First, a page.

craft

From the Archives – Craft is Not Dead

Sebastian Martorana, "Impressions," 2008. Marble. Smithsonian American Art Museum, Gift of Patricia A. Young in honor of the 40th Anniversary of the Renwick Gallery and the 30th Anniversary of the James Renwick Alliance.

Today we bring you an article from our archives in celebration of The Brooklyn Rail’s most recent issue, which includes essays by contemporary craft luminaries Namita Wiggers and Glenn Adamson. As Lowery Stokes Sims notes in her excellent editorial essay, “If the notion of ‘diversity’ suggests the fostering of a variety of expressions on an equal footing, then in the visual arts our scrutiny would have to be[.....]

Trevor Shimizu: Again at 47 Canal and Rachel Mason: Starseeds at envoy enterprises

Rachel Mason. Yayoi Kusama, 2014; mixed media, dimensions varied. Courtesy of the artist and envoy enterprises.

Again, now at 47 Canal, presents a new set of paintings by Trevor Shimizu featuring more of the artist’s characteristically banal domestic caricatures. Of these, Shimizu’s sex paintings are his best. Featuring sketches of video monitors displaying stick figures engaged in BDSM porn, a vaginal close-up nestled next to a box of tissues, or a pop-up ad for penis enhancement, the paintings read as swiftly[.....]

Locating Technology: Participatory Economics

Bernie Lubell. A Theory of Entanglement (Detail of knitting after two days), 2009; pine, maple, rubber rope, black poly cord, and music wire; 32 x 40 x 60 ft. Courtesy of the Artist.

Today from our partners at Art Practical, we bring you the latest installment of Genevieve Quick‘s Locating Technology column, which explores “the evolution of technology and its effects on artists’ processes, disciplinarity, and the larger social context of media creation, dispersal, access, and interactivity.” This column was originally published on February 12, 2014. The trajectory of history suggests that increased opportunities for individuals to engage in[.....]

If the World Changed: Singapore Biennale 2013

Teamlab. Peace Can Be Realized Even Without Order, 2012; interactive digital installation; dimensions variable. Courtesy of the Artist and Singapore Art Museum.

Premised on the obliquely hypothetical question “What if the world changed?”, the Singapore Biennale 2013 (SB2013) is presented as a deconstructed entity centered on allusive keywords—or “tags” in internetspeak—such as “histories,” “intervention,” and “materiality” in order to highlight the transmutative and the transformative qualities of the art produced in the region. With a collaborative team of 27 curators instead of an artistic director helming the show,[.....]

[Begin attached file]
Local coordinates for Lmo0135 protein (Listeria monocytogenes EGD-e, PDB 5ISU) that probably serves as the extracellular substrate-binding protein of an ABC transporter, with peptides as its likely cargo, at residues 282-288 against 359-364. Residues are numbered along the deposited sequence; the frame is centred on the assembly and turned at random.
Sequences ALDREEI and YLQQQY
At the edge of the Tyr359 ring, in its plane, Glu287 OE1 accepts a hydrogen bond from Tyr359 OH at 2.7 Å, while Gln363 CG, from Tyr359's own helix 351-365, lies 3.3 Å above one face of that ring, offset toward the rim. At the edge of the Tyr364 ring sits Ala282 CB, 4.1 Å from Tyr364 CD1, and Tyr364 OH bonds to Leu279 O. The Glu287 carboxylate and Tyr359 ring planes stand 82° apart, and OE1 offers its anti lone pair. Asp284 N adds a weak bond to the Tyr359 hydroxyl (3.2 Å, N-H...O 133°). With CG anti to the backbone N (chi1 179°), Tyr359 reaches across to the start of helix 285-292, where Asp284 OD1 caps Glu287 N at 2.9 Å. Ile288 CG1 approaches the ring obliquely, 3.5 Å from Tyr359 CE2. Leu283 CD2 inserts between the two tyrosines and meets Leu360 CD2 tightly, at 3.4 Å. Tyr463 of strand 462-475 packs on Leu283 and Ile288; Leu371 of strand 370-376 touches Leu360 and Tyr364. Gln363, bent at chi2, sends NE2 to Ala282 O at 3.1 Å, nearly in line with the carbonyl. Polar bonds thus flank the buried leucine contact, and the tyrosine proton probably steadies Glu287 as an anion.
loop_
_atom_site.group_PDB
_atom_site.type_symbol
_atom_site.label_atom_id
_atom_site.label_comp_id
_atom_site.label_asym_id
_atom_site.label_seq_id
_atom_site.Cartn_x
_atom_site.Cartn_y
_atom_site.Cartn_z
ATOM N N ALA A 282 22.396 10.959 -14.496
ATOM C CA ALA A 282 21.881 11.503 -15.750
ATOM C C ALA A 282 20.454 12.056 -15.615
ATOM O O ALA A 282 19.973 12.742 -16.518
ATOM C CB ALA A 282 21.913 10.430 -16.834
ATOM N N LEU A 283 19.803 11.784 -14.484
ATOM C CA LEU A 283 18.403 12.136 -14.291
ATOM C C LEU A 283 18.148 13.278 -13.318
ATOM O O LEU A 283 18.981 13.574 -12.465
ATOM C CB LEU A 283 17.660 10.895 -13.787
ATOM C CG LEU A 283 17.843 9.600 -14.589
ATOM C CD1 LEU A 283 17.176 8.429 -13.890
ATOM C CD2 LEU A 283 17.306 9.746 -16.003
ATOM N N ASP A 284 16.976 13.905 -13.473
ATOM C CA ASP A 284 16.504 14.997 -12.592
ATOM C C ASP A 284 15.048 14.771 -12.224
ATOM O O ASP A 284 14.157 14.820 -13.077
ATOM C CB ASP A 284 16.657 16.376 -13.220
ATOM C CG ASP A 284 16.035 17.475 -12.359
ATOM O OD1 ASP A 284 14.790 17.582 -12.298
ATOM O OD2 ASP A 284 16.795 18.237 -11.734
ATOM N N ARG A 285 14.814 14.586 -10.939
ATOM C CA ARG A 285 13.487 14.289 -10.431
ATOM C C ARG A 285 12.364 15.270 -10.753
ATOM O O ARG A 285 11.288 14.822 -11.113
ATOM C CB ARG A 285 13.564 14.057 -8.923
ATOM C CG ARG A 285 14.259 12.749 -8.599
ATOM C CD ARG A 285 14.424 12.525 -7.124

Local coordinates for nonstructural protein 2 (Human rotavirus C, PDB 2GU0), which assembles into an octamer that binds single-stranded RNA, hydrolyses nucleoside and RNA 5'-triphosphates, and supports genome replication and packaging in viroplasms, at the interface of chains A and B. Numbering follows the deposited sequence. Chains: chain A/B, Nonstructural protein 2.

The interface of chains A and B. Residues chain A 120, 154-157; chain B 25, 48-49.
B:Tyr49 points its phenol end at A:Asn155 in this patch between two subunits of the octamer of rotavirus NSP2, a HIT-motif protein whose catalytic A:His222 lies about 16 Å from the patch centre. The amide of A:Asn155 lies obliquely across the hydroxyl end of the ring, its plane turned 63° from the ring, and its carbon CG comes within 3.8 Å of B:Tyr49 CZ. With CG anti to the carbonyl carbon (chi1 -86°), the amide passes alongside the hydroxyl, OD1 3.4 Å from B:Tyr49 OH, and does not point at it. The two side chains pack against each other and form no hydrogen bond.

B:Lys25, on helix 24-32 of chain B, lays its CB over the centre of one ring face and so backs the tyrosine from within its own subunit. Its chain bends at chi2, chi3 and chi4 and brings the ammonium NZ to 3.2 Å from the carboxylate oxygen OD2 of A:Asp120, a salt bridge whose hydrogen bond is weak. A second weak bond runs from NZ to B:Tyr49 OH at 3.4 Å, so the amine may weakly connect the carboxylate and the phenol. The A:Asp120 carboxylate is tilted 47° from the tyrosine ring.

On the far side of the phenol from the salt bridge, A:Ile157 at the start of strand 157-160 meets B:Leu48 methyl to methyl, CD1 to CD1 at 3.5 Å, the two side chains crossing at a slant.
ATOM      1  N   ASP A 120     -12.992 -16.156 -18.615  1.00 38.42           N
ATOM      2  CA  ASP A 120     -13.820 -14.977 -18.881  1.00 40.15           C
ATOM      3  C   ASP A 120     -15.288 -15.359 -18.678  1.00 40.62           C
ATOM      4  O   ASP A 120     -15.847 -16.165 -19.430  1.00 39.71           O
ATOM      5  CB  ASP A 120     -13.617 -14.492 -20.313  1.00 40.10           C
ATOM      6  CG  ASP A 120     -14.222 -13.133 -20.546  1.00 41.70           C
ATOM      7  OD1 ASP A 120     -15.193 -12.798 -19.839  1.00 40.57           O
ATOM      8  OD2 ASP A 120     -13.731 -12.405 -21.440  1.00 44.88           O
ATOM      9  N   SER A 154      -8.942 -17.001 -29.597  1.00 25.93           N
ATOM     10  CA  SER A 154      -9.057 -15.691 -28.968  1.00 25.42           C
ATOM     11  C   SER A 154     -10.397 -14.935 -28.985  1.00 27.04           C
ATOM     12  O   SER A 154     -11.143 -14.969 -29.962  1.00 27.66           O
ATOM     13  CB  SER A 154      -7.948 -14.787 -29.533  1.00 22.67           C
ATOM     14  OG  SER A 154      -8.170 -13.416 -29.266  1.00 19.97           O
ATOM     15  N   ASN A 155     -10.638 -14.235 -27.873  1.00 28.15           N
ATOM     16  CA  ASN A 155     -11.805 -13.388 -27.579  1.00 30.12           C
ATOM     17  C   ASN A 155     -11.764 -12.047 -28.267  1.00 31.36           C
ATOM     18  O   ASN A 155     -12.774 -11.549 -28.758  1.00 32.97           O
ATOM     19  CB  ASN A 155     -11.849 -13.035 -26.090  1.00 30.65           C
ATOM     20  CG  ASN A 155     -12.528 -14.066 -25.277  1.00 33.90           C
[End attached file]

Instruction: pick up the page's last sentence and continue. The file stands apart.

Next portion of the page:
Andrew Nicholls: The Water Works at Turner Galleries

Australian artist Andrew Nicholls dredges the queasy aesthetics of sentiment for its submerged ideological content. In an ongoing thread of his practice, he locates the ideals and practices of British imperialism in the kitsch, seemingly innocuous world of 19th- and 20th-century ceramics, disrupting this historical narrative with traces of the otherness otherwise repressed in the imperial worldview. He subsumes his viewers in an unsteady undertow[.....]

The Fun of the Fair: Sydney Contemporary

Kim Joon, Bird Land - Chrysler, 2008, digital print, 47 x 83 inches, Sundaram Tagore Gallery, Hong Kong, New York, Singapore

Depending on who you ask, anywhere between eight thousand and thirteen thousand people attended the vernissage of the world’s newest art fair, Sydney Contemporary. By the end of three and a half days, the fair had attracted almost twenty-nine thousand visitors eager to see the offerings from eighty-three Australian and international galleries, presenting the work of more than three hundred artists. The physical scale was[.....]

Lick ’Em by Smiling: Jeremy Deller and Shary Boyle at the Venice Biennale

If the Venice Biennale is the United Nations of contemporary art, then the Giardini is its Security Council. The park’s stately pavilions belong to the (mostly European) nations that were best situated to claim them in the early- to mid-twentieth century. National pavilions are organized by state entities and can be counted on to present a government-sanctioned view of art, which tends toward the conceptually[.....]